Removing Record Static with the Milty Zerostat

Marc HenshallRecord Maintenance, Reviews2 Comments

For vinyl collectors, statically charged records are a persistent thorn in the side. When a vinyl record becomes statically charged, it acts like a magnet for any dust lurking near its vicinity, making it near-impossible to keep the record clean.

The problem is most acute in dry climates when the humidity is low; this is because the surface moisture on materials makes for a good conductor. If you live in a more humid, damp environment (like where I live in Britain) you might find static less troublesome. However, it’s all by degrees, and the severity of the issue depends on many environmental factors – from climate to household furnishing, and much more.

Frustratingly, record players and records are highly prone to static. Everything from the vinyl material itself, to the process of spinning a record; even pulling the record from its sleeve will contribute to static build up over time. Once a record becomes positively charged, it will attract dust and dirt onto the playing surface, causing pops and clicks. In addition, static records can also suffer from further overall noisefloor issues due to the electronic discharge of surface charge buildup.

New records are the biggest headache for me — most of which ship contaminated with static straight from the factory. Ironically, the higher quality and thicker the vinyl, the more prone to static the record will be — meaning those lovely thick 180g modern pressings are particularly troublesome.

So how do you remove static from a record?

There are many methods and products used to control static (far too many to cover fully in this article, but here are some basics).

1) You can help control static build up by investing in a good carbon fiber brush. The conductive carbon fiber strands help to discharge static while also clearing dust from the record.
2) Anti-static sleeves are a very worthwhile investment (I like the Mobile Fidelity sleeves best). These help reduce static build up and better protect the record from damage (particularly when pulling the record out of the sleeve).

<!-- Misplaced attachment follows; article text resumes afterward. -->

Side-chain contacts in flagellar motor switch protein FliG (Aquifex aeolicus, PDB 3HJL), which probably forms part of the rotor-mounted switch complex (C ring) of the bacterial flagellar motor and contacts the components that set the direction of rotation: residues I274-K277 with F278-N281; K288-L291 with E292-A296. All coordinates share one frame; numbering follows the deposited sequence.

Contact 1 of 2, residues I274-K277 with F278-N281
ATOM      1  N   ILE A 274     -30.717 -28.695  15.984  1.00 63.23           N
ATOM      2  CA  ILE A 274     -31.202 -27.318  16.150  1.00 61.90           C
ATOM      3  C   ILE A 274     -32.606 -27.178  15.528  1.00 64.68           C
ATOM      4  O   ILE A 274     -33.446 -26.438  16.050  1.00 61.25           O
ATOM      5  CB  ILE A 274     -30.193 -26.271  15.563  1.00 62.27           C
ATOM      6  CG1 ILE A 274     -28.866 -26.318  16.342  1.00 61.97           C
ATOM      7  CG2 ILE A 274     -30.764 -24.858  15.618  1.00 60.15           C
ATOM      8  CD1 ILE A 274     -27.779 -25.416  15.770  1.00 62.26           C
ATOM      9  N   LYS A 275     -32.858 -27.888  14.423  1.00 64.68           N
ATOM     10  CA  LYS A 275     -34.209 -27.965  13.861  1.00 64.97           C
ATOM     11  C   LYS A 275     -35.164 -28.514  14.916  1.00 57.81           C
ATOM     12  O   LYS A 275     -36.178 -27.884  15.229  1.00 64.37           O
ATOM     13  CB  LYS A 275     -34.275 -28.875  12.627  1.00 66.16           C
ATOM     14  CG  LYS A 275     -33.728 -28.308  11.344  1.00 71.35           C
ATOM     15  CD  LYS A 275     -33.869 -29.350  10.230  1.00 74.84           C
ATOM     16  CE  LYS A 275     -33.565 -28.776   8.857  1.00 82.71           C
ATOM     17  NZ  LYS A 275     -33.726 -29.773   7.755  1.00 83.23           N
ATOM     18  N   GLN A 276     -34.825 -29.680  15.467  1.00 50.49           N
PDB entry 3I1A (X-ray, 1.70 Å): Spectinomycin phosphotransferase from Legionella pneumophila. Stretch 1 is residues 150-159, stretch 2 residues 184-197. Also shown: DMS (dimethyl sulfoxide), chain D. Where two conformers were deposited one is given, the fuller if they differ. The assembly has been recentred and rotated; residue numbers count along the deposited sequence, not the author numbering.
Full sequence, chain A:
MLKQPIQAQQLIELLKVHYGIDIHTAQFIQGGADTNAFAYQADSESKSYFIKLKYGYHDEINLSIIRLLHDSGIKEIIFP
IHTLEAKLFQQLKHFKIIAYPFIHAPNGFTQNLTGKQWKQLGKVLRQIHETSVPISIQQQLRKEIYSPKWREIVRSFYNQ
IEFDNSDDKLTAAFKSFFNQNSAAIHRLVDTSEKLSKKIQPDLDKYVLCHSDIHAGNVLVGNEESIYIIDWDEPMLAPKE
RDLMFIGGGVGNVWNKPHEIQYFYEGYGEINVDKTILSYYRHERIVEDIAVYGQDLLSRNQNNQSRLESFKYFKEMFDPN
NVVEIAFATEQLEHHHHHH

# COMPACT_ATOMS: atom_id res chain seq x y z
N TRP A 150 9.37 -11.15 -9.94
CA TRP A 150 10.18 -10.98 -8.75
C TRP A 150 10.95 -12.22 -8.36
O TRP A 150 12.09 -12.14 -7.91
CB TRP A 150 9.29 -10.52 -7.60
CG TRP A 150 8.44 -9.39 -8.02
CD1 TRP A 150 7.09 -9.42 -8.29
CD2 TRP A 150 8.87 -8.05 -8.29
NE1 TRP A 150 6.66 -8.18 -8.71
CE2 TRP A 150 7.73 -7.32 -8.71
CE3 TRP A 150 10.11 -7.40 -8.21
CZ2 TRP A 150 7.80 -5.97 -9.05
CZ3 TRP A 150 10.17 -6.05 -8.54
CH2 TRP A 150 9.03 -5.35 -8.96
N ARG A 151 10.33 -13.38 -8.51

3) Wet cleaning your records will remove static from your record. (Moisture is a great conductor, remember).

By far the quickest and most efficient method, however, is to use an anti-static gun (such as the Milty Zerostat). At first glance, the Zerostat looks more like a child’s toy than a serious piece of maintenance kit, but behind the novelty-like facade is some serious science.

This anti-static gun incorporates a Piezo Crystal device that produces negative and positive ions that couple with the positive and negative static charges on the record surface to neutralize static. (I know, it sounds like witchcraft (you point a plastic gun at your record and it shoots invisible things), but it works)…

How to use the Milty Zerostat

Hold the Zerostat within 12 inches of the record surface or object to be treated. The record must be in free space, or the process will not work as efficiently.

Slowly squeeze the trigger to emit a stream of positively ionized air over the target surface. (If the trigger clicks, you’re pressing too fast).

Next, slowly release the trigger to release negative air ions and neutralize static presence. You may want to repeat this procedure at different points across the surface if necessary.

The Zerostat does not require batteries, and it’s good for approximately 50,000 squeezes. (That’s plenty to last a significant amount of time!) If you’re unsure that the gun is working properly, simply attach the included ion indicator to the end of the pistol and squeeze the handle. If all is well, the attachment will glow red.

Summing things up

On first impression, it’s easy to dismiss the Milty Zerostat as a frivolous accessory. After all, you could just wet clean your records and avoid shedding out $70+ dollars… However, the reality is, if the record doesn’t need wet cleaning to remove stubborn dirt and grime, it’s actually safer (not to mention quicker) to use a tool like Zerostat as it requires zero contact with the record surface. Additionally, you will find that by using an antistatic gun at the first sign of mild static charge, you’ll actually reduce the amount of required wet cleaning in the long run.

The Zerostat requires some investment upfront, but ultimately, when combined with good quality anti-static sleeves — and a general understand of best-practice record care — it ultimately rewards you with a cleaner, better sounding, and more enjoyable record collection.

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